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In 2009, a band called Aeon Zen came out with "A Mind's Portrait", an album that, while rooted in what detractors may call 'Dream Theater clone territory'- was impressive enough to put them on the radar for those who heard it. Alongside bands like Haken and To-Mera, Aeon Zen are at the forefront of a British wave to revitalize the progressive metal style into something fresh, exciting and relevant. In what is undoubtedly the band's most consistent work to date, "Enigma" lives up to the promise of their debut. Although they have not yet broken free from the shackles of the progressive metal old guard, Aeon Zen's fantastic blend of musicianship and composition sees them flying leagues above much of what the genre has recently produced. Progressive metallers take note- this is one of the most impressive albums bound to come out this year.
Aeon Zen are part of what I might call (without wanting to sound too clichéd or the least bit pretentious) part of the New Wave of British Progressive Metal. If you've heard the way Haken or Threshold seamlessly blend melody with technical flair, Aeon Zen aren't too far off. Led by multi-instrumentalist Rich Hinks, Aeon Zen are a firm indicator of where the scene is at. The infamously overused conventions of Dream Theater have their place in Aeon Zen's sound, but there is a great attention paid to what's been happening since then. If you look past the breathtaking musical flow, melodies and spacious production, the band's capacity to mix so many sounds together may be their most impressive trait. "Enter the Enigma" is a very fitting overture for the album, seamlessly flowing from the rhythmic pulse of 'djent', to symphonic metal and progressive synth arrangements. From there on, the album flows as would a single forty-five minute epic. Although the Kamelot-esque "Artificial Soul" and single-worthy "Divinity" both function quite well on their own as self-contained pieces, "Enigma" is graced with a number of pleasantly recurring themes and a near-perfect sense of flow.
Aeon Zen also take care to acknowledge the more extreme side of metal that has played such an important role in prog in recent years. When "Divinity" isn't conjuring the cinematic quality of symphonic metal, it is basking in technical death metal territory, although the growls come and ago fairly quickly, so as not to put off the less-acclimated listeners. The album's most triumphant moment comes with "Warning", a slow build up that gives a not-so-subtle nod to the style of a Mr. Devin Townsend. Complete with wall-of-sound production and a soaring lead melody, it's difficult not to think of Townsend's "Terria" or "Synchestra" when hearing it. These nods to the styles of other bands certainly don't end with that either. "Divinity" features a chug and pick slide straight out of the Gojira canon, and there's a guitar solo on the album that I could swear I've heard to some extent before on a Blind Guardian album. Add in some overt Between the Buried and Me influences, and you have a a molten pot of progressive metal with something to offer to virtually every fan of the genre. Most times, I would accuse a band so closely emulating the styles of others of unoriginality at best (or plagiarism at worst), but in the case of Aeon Zen, the way all of these different sounds come together is something in itself. While they may not win any prizes for uniqueness with "Enigma", the composition is what gives the album wings. I would have had doubts if I had heard so many sounds within prog metal could come together into something half-decent. In Aeon Zen's case, they've gone much farther; although the year is young, I'm not sure 2013 will produce another album with such a solid flow.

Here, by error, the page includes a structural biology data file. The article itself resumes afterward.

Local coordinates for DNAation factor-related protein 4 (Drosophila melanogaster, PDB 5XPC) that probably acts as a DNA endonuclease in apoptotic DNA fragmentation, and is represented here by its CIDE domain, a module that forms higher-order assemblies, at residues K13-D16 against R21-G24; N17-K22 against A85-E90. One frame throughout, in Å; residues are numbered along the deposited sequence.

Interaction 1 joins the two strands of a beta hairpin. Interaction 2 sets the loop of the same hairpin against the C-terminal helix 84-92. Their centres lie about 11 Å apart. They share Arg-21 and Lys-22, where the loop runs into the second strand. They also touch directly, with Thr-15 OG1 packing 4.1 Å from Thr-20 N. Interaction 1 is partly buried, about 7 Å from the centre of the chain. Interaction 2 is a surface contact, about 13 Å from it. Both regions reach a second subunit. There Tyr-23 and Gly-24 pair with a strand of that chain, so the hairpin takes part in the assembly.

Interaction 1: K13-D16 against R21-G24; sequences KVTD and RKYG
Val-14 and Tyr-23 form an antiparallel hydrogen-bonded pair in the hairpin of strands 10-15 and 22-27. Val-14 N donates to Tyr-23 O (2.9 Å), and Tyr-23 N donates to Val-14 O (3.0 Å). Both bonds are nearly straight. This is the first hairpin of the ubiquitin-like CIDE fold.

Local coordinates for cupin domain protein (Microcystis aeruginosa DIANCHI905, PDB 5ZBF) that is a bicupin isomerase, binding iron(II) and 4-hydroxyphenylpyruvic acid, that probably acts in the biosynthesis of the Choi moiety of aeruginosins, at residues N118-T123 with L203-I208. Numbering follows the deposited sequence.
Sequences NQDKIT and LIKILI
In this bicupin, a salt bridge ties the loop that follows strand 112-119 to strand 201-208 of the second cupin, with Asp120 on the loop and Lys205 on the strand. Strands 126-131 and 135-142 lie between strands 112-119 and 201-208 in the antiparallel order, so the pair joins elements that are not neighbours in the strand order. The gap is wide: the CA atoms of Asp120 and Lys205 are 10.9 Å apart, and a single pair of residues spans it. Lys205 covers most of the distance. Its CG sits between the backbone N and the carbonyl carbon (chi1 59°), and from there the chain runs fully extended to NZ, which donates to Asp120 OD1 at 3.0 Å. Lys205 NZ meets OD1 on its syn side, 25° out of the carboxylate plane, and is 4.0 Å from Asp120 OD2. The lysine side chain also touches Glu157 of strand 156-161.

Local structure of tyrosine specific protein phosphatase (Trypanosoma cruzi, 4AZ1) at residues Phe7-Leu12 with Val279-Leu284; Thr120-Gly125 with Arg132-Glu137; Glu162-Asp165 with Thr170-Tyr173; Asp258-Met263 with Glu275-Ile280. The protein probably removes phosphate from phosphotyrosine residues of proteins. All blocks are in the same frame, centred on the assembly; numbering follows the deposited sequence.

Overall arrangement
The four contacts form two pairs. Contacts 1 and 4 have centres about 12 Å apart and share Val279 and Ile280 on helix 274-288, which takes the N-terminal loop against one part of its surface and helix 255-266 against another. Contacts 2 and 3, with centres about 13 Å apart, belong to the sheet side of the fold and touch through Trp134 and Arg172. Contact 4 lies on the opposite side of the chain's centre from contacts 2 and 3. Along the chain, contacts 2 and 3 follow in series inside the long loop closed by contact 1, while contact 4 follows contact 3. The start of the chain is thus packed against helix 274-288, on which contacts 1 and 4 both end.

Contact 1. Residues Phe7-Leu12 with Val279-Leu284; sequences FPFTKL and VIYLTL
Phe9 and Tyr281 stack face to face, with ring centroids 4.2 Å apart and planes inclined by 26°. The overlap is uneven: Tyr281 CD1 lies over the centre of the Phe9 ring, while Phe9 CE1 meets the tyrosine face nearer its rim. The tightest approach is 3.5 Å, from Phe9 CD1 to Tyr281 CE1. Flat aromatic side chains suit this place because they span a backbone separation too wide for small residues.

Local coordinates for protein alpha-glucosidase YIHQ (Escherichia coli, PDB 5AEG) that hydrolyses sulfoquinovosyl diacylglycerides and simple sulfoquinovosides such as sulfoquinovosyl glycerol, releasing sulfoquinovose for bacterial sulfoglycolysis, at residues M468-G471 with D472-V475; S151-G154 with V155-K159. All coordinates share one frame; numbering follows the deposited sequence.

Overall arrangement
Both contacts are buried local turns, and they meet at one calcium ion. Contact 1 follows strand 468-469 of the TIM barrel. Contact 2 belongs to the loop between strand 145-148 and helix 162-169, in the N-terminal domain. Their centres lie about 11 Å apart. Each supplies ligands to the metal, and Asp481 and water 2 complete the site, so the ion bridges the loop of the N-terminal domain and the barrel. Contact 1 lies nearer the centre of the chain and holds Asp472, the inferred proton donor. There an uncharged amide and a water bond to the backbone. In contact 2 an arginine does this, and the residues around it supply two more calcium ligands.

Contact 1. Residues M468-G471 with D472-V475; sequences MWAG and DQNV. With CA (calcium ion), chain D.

Lyrically, Aeon Zen do not excel nearly as much as they do on the musical end. Although there is the vague impression of a concept tying the record together, "Enigma" follows a tired trend of modern progressive albums aiming for a more abstract sense of narrative. Although this 'idea-over-action' style of revealing a concept may have worked well for To-Mera last year on "Exile", Aeon Zen do not have the same such luck. Simply said, the lyrics on "Enigma" do not feel particularly relevant, instead feeding off of the genre's 'thinking man' clichés. Fortunately, the vocal standard is held to an incredibly high standard throughout the album. Andi Kravljaca is one of the modern progressive metal scene's most impressive singers, and the inclusion of other singers (most notably Atte Pettersen of Above Symmetry and Rich himself) gives the album a greater vocal range, although none of them sound wildly different from one another. In the end however, Aeon Zen is a band all about the guitar, and reverence of the progressive riff. Despite his youth, Rich Hinks is a monster with the guitar. Contrary to many youngblood virtuosos, Rich's talent with the instrument is multi-faceted; although he is very likely to impress you with his burstfire lead playing, he is just as skilled with the rhythms, and mellower end of his playing. The musicianship is excellent throughout, with Steve Burton's dynamic drumwork standing out alongside Rich for his richly dramatic performance.
In short, "Enigma" is a satisfying progressive metal epic that trims off alot of its genre's fat without losing any of the magic. Really, it was the sense of bombast-for-bombast's-sake that had prog metal floating in rough water for some time. Although Aeon Zen are still well-rooted in the sounds of many of the more innovative prog metal acts, it's rare that I get such a satisfying impression from an album. Originality regardless, "Enigma" is a near-perfect mesh of thoughtful riffs, dynamic musicianship and conscious homages to their influences. Especially considering the band's relative youth, I think we can only expect greater things from them in the future.